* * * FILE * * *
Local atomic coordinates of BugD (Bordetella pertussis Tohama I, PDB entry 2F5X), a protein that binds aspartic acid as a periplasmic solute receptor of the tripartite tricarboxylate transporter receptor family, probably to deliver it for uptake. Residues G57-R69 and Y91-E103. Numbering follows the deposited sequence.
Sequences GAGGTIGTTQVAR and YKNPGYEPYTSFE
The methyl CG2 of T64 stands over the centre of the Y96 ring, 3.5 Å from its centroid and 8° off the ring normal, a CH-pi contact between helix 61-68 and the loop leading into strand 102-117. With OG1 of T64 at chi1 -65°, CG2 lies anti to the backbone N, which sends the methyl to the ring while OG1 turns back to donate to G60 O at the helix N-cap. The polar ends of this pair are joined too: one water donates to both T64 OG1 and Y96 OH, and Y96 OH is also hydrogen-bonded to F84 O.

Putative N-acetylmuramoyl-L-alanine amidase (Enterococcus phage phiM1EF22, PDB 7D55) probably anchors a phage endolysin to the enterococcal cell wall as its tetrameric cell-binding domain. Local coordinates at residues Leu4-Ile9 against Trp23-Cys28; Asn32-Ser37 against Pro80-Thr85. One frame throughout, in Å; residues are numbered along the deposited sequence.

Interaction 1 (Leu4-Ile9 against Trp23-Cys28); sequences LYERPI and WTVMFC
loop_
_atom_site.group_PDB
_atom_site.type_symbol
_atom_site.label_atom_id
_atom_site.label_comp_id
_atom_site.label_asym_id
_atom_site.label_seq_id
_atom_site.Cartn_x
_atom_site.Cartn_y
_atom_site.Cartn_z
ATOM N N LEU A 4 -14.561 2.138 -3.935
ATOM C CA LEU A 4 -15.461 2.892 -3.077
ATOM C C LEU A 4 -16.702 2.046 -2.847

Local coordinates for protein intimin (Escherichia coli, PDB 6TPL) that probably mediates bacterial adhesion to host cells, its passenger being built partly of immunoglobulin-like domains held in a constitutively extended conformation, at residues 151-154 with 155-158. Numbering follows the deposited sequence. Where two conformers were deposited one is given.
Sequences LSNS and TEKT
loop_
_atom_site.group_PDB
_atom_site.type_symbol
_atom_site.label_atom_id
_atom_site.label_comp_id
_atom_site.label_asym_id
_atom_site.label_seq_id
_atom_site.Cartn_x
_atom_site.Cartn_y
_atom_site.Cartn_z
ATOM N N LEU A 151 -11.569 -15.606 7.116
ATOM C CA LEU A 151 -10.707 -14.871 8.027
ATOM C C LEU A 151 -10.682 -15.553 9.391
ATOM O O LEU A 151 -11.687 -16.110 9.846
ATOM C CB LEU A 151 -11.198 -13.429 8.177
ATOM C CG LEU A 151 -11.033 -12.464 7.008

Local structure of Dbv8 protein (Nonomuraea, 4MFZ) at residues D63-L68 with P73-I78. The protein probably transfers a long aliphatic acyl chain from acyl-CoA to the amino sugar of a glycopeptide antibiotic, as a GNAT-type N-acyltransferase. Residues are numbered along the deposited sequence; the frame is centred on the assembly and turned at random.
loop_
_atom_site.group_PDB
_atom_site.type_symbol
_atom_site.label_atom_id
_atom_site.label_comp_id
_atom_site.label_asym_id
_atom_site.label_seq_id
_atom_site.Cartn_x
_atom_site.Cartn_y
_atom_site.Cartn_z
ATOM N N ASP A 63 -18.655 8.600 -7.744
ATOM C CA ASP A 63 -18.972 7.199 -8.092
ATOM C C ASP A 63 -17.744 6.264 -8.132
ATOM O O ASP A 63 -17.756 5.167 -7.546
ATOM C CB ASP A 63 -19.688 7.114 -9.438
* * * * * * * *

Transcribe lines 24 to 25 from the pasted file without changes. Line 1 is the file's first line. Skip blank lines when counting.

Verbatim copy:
_atom_site.label_atom_id
_atom_site.label_comp_id